May 13, 2009

Post-Crisis Retail Taking Shape

The dominant mindset among branded product makers and retailers struggling to survive in today's tough economic environment is not only clear and homogeneous across companies, it's logic is rarely challenged by the media and Wall Street pundits:  cut costs, lower prices, improve "value" to the consumer.

But it may be that the current economic crisis is only giving short-term cover to painfully outdated management thinking just as the old efficiency-obsessed leadership models are taking their last breaths.

Don't get me wrong, efficiency is a [very!] good thing. I like efficient routes-to-market business models. But efficient at what? If the only end game for efficiency is lower prices than competitors, where does the treadmill stop? Efficiency must serve a higher master - effectiveness. And the only correct arbiter of effectiveness in consumer markets? Of course it's the end consumer, and their view of whether their total package of retail experience elements are being met. It's simply insulting to consumers to suggest that they - as a large, single issue group - care only about lowest price. For example, where do salmonella and melamine fears fit in to that equation? Where does 'healthy' fit in to that equation? Trusted? Reliable?

The good news is that signs of more forward-looking retail strategy are already emerging. Zara has always been a favorite of mine (fast fashion AND reasonable prices), and they're growing share and profitability over rivals Gap and H&M who are clearly stuck in the past. The Wall Street Journal reported on another great example - regional apparel retailer Buckle.

The Journal article explains the fresh appeal of the Buckle retail model: "Buckle's appeal seems to be fit, selection and service, not some quirky fashion trend, like Crocs footwear. The merchandise isn't cheap (the company says it sells "medium to better priced" apparel) but still represents value to customers. They end up buying more than they planned on".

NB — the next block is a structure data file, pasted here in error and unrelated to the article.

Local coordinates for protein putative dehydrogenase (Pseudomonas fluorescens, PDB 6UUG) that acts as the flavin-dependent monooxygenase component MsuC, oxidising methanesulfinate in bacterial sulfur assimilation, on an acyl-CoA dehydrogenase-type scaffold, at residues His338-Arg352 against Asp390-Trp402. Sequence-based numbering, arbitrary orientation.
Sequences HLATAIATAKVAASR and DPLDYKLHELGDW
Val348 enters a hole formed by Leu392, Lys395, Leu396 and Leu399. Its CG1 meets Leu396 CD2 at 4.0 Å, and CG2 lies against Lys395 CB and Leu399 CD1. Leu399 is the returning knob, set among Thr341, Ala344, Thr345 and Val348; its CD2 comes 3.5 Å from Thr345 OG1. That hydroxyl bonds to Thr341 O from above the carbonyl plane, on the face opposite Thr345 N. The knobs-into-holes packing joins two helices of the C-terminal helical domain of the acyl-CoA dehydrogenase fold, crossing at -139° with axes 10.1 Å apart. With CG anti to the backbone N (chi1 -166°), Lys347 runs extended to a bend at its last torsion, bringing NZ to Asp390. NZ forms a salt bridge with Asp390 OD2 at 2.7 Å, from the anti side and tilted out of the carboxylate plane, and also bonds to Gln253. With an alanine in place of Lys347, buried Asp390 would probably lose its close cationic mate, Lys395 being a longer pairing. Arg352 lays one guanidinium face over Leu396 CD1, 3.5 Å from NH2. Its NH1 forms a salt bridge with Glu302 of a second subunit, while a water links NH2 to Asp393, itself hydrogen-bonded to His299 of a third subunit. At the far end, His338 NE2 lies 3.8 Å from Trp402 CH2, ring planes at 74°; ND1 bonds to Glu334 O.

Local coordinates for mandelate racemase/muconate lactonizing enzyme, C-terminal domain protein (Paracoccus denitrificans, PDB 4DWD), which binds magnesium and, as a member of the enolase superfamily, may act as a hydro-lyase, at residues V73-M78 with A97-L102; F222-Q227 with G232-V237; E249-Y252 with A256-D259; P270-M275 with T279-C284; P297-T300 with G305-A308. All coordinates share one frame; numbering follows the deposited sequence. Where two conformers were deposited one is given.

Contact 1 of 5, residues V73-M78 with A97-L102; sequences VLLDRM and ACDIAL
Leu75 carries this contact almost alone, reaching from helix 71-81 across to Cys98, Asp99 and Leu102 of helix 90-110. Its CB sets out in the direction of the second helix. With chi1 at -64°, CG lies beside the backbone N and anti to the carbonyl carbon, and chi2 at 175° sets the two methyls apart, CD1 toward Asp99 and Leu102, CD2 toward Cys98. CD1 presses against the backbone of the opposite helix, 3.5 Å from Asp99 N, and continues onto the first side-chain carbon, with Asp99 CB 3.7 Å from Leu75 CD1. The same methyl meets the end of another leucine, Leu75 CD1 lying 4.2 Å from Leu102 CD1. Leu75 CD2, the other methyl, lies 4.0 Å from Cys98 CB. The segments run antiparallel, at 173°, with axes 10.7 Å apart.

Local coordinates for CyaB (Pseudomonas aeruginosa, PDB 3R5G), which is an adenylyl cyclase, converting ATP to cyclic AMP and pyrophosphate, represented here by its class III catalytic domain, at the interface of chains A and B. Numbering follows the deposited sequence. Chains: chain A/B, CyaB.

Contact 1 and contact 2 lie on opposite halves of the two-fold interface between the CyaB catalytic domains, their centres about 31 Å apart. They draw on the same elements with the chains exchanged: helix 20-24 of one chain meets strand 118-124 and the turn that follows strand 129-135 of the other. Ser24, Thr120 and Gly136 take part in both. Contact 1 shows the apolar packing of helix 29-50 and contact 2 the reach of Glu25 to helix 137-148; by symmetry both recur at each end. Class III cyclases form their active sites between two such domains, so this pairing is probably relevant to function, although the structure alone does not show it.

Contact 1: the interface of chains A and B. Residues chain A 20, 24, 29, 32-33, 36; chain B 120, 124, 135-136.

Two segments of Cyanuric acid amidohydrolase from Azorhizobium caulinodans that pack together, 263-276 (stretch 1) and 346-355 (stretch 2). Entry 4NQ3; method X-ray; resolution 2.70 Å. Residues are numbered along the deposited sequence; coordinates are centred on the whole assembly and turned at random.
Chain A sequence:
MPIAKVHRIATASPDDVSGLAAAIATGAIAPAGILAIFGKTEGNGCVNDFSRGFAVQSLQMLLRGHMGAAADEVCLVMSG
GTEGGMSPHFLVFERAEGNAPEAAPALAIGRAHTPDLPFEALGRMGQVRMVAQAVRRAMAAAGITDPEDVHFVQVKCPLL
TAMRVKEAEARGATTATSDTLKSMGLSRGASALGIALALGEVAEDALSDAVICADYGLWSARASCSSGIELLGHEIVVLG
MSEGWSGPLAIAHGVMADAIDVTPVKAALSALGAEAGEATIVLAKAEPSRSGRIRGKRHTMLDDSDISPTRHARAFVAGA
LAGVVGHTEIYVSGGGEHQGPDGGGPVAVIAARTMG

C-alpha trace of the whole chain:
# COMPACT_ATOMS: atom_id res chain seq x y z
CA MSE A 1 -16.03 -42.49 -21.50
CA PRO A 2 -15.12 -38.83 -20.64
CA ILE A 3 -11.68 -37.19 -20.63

Listen to the voice of the customer for evidence:

"[The salespeople] are always really attentive and friendly and they always end up bringing you so many other cute jeans and shirts to try on ...and then you end up buying more than you planned on."

"I [like] the type of clothing they have, which is different from other places like AE, Hollister, A&F... I feel the clothes they sell are definitely worth the price".

But what about results? Is this model working?

 Here's what the Journal had to say about that important question: "The formula seems to be working. Last week Buckle reported an 18% increase in same-store sales for April, its 21st consecutive month of double-digit gains. And this during the worst recession since the Depression. Buckle is gaining market share (Abercrombie same-store sales were down 22% and American Eagle's were down 5% in April) and is planning to expand into the competitive but potentially lucrative Northeast market".

It's still early. Wall Street and media pundits, along with some old school business leaders, will continue to pile on the low cost-low price path to riches. Old generals are always fighting the last war. But no worries, free markets will eventually self-correct.

Remember CompUSA and Circuit City?

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